Why did Christians embrace the codex? Scholars have explained that the codex was more portable, easier to read than unwieldy scrolls, and less costly. But none of these factors satisfactorily explain early Christians' almost complete adoption of the codex. What is more, the artifactual evidence indicates that scrolls were not so difficult to carry, were not so unwieldy to read, and were hardly more expensive than the codex, especially since early Christian book production manifests no apparent concern to save money by writing smaller in more compact volumes. (p. 120)This reminds me of the current situation with book technology. Of course, I am not the first to point out that we are going through a similar (similar in some ways, at least) transition in our book technology--print to digital--just as the ancients transitioned from the scroll to the codex. I sometimes feel like I'm one of those ancient readers who stubbornly holds onto his scroll. I suspect that in a hundred years or more, when scholars look back on our age and talk about the triumph of digital book culture, they will create a narrative such that as soon as the technology became available, of course everyone gave up the unwieldy print books and picked up their Kindles and iPads and rejoiced. After all, digital readers are some much more portable and convenient than print books (I can't say less expensive, though the actual content, book, often is once the initial investment is made).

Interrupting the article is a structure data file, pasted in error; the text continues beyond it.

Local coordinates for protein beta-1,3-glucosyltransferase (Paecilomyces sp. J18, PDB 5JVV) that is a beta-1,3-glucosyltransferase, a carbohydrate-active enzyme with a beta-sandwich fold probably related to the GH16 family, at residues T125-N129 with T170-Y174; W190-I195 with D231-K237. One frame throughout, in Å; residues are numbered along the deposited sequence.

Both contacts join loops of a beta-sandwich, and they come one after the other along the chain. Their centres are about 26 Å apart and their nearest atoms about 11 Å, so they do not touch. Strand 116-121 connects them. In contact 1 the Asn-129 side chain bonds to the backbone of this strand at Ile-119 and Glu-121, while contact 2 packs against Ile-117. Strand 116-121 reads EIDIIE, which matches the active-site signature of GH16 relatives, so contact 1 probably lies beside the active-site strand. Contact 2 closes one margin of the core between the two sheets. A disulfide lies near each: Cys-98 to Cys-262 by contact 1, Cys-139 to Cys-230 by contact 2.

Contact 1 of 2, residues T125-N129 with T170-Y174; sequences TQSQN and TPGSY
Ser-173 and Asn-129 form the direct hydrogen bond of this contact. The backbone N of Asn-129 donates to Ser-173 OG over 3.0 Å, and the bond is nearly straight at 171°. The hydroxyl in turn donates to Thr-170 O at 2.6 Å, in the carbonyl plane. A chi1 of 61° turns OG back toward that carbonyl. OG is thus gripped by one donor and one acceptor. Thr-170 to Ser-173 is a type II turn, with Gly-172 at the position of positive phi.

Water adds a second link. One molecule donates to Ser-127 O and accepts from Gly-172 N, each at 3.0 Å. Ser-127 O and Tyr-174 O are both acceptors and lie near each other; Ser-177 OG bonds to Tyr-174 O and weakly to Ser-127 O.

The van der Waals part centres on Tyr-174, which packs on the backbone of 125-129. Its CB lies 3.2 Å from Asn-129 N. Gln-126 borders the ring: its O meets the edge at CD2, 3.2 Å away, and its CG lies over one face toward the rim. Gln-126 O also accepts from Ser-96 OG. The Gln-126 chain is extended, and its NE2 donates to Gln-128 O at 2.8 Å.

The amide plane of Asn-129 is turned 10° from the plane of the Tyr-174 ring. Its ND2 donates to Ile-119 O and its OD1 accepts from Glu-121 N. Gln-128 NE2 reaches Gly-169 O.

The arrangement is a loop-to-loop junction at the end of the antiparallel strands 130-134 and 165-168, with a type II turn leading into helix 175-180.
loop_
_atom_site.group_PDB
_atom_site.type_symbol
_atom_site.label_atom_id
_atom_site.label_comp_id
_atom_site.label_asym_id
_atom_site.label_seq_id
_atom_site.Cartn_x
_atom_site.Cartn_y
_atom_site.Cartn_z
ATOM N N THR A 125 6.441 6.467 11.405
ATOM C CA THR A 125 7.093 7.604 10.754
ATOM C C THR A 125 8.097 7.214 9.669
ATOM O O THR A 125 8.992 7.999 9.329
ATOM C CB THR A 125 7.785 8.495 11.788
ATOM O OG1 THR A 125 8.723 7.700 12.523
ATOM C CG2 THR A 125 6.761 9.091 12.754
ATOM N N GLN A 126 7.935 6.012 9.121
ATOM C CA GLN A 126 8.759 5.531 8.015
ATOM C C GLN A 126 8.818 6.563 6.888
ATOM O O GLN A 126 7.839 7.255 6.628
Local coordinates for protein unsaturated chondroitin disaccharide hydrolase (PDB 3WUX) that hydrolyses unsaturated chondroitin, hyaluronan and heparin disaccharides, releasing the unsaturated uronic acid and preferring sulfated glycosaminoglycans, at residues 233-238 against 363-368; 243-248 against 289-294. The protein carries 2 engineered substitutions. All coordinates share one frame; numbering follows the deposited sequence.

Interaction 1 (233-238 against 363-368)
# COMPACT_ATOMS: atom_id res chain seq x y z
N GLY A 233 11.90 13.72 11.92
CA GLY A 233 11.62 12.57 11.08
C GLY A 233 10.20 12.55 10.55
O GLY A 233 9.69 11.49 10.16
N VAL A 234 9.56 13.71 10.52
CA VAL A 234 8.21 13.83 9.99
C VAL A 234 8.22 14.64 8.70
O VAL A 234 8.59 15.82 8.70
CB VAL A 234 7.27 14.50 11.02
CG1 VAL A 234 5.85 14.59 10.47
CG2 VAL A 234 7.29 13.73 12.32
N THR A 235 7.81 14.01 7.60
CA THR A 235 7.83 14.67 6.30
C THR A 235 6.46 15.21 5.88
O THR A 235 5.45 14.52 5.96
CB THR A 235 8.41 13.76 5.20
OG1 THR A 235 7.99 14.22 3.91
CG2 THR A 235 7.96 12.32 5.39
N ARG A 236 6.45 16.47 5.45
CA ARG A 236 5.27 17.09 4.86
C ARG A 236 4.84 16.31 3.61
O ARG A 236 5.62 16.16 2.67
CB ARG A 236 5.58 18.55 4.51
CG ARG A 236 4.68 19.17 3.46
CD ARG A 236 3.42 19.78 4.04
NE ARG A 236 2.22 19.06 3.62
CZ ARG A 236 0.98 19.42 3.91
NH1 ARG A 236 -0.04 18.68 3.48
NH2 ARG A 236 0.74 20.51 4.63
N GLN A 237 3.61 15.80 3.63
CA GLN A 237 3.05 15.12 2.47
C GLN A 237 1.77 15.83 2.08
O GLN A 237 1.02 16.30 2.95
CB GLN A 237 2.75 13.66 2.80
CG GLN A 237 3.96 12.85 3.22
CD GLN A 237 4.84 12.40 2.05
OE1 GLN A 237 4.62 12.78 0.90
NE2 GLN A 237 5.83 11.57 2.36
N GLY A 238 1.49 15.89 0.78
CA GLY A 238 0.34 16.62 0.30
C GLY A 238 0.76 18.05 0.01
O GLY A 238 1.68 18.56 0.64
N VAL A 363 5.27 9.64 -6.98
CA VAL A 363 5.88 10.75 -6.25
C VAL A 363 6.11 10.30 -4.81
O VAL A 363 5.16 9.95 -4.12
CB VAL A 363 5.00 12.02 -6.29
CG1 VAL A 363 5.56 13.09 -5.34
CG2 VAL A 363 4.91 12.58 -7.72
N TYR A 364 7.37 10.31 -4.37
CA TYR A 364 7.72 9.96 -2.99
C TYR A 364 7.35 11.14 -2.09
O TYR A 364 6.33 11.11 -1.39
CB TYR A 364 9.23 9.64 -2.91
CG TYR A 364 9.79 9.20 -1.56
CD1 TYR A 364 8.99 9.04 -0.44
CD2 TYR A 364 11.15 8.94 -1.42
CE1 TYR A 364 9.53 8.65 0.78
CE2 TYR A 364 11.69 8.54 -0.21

And yet, many of us are having a hard time seeing the Kindle or iPad as really the more convenient option, especially when it comes to scholarly books, where I like to flip back to the Table of Contents, or read a footnote, or go back and re-read an argument, or just look ahead to how long this section is. I find a print book so much more convenient for these purposes. Just as, perhaps, some ancients (especially scholars?) found scrolls so much more convenient, despite the narrative some of us had created about them.
And it gives us a chance to watch this video again.